On November 20, 2023, the California Department of Financial Protection and Innovation (DFPI) issued an invitation for comments on a potential rulemaking relating to two new California laws that will impose sweeping obligations on companies engaged in virtual currency activities in California and with California residents. The first law, Assembly Bill 39, prohibits people from engaging in digital financial asset business activity – or holding themselves out as being able to engage in digital financial asset business activity – without meeting certain criteria and obtaining a license from the DFPI. The second, Senate Bill 401, imposes requirements on operators of digital financial asset transaction kiosks.
The DFPI refers to the two bills collectively as the Digital Financial Assets Law (DFAL). The DFAL begins taking effect on January 1, 2024, with covered persons required to be licensed, or to have submitted a license application and be awaiting approval or denial of that application, on or before July 1, 2025. As a result, the DFPI is considering promulgating rules for the DFAL licensing process and seeks public comments on four substantive areas of the law:
- License application form and related fees.
- Surety bonds and trust accounts.
- Stablecoin approval process.
The DFPI also invites comments on other DFAL-related topics and on what future rulemaking actions related to the administration of the DFAL it should consider, though the invitation notes that the DFPI anticipates separately inviting comments on other topics in the future.
Comments must be submitted to the DFPI by January 12, 2024. The DFPI will host a virtual informal listening session on January 8, 2024, for interested parties to discuss feedback live with DFPI staff. For more information on comment submission guidelines and registration for the virtual session, visit the DFPI's website.
Below, we've summarized the substantive topics on which the DFPI is seeking comments. Interested parties should review the invitation for comments and consider weighing in on matters of concern at this early stage, when the DFPI is still gathering information and soliciting broad industry feedback.
License application form and related fees
The DFPI requests feedback on "any other information" it should require by rule as part of the application process, beyond what the new statute expressly requires applicants to submit. The DFPI also is inviting comments on how it should approach the statutory provisions that authorize fees to cover the reasonable costs of application review and require the applicant to pay the reasonable costs of the DFPI's investigation of whether the applicant meets statutory criteria for the issuance of a license. For example, the DFPI asks whether it should charge variable application fees based on the type and complexity of the application that is submitted, as well as how it should approach determining reasonable costs and fees.
Surety bonds and trust accounts
The DFPI also invites comments on what factors it should consider in determining the surety bond or trust account amounts it may require under Financial Code Section 3207, whether the surety bond or trust accounts should vary based on the type of activity being licensed, and whether a minimum amount should be required. In addition, the DFPI seeks comments on how specific activity requirements under the DFAL, such as custody and reserve requirements, should impact the required surety bond or trust account amounts.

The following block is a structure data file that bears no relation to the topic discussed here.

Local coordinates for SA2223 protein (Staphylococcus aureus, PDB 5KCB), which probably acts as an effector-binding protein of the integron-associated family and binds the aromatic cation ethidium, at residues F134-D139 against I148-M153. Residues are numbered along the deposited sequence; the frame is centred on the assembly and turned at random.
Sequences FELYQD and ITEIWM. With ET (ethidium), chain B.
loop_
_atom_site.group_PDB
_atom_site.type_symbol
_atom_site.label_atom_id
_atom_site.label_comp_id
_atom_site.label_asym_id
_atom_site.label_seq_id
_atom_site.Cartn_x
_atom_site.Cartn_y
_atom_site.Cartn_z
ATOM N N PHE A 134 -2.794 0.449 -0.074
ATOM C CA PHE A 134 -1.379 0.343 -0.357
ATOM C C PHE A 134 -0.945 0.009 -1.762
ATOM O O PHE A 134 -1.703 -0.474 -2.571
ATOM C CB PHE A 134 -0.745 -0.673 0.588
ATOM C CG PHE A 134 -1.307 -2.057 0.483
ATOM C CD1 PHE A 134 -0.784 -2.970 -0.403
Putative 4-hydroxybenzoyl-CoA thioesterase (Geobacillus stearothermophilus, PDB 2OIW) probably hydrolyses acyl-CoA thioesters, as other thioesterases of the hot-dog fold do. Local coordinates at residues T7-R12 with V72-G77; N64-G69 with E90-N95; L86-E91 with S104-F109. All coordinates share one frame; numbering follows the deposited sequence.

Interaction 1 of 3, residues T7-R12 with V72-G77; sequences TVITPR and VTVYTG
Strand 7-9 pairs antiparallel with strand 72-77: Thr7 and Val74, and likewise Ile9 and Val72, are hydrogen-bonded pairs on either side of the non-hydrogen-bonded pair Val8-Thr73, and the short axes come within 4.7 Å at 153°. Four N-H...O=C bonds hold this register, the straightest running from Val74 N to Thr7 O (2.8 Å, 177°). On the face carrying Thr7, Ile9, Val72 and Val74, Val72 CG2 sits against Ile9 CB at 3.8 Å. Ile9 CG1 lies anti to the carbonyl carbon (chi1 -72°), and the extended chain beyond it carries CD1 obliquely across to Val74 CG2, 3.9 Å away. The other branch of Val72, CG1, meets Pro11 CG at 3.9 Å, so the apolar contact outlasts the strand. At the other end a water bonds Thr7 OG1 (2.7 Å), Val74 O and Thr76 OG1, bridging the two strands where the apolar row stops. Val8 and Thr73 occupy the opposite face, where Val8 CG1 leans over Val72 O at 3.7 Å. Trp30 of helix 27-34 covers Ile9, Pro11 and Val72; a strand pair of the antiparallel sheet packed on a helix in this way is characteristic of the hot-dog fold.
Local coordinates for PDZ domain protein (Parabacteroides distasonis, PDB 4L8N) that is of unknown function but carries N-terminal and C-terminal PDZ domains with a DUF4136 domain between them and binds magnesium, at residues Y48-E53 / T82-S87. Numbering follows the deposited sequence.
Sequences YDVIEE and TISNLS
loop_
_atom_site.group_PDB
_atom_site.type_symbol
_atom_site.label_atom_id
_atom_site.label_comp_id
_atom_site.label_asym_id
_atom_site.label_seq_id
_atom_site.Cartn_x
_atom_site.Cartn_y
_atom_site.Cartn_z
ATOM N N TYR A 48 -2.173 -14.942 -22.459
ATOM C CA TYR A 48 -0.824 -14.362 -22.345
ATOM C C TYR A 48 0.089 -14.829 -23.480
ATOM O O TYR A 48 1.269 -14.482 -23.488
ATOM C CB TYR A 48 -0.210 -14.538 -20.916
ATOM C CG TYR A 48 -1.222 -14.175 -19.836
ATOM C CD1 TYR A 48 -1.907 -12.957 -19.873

The DFAL requires a licensee to maintain a minimum capital amount to be determined by the DFPI to "ensure the financial integrity of the licensee and its ongoing operations." The DFAL includes nine factors for the DFPI to consider in setting the required capital amount, based on an assessment of the specific risks applicable to the licensee. The DFPI invites comments on whether the enumerated factors in the law (e.g., actual and expected volume, amount of leverage employed by the licensee, the liquidity position of the licensee) are sufficient or if other factors should be considered. The DFPI also seeks comments on whether the minimum capital requirements should vary by the type of activity in which the applicant or licensee is engaging.
The DFAL contains provisions specific to the regulation of stablecoins, including requirements that any stablecoin traded, custodied, or otherwise used in a regulated activity under the DFAL be issued by a person licensed and approved under the DFAL to issue a stablecoin (subject to narrow exemptions). The DFPI also invites comments on a number of issues relating to the regulation of stablecoins under the DFAL, including:
- Whether the evaluation of the "quality of assets" that are proposed to be held against stablecoins should consider factors other than whether such assets are "eligible securities" under the existing money transmission law.
- Any particular risks regarding how such assets are owned or held by the issuer that the DFPI should consider.
- Other factors the DFPI should consider in determining whether to approve a stablecoin, such as the amount and type or quality of the issuer's other liabilities – and whether the stablecoin is listed on the "Greenlist" maintained by the New York State Department of Financial Services.
The content of this article is intended to provide a general guide to the subject matter. Specialist advice should be sought about your specific circumstances.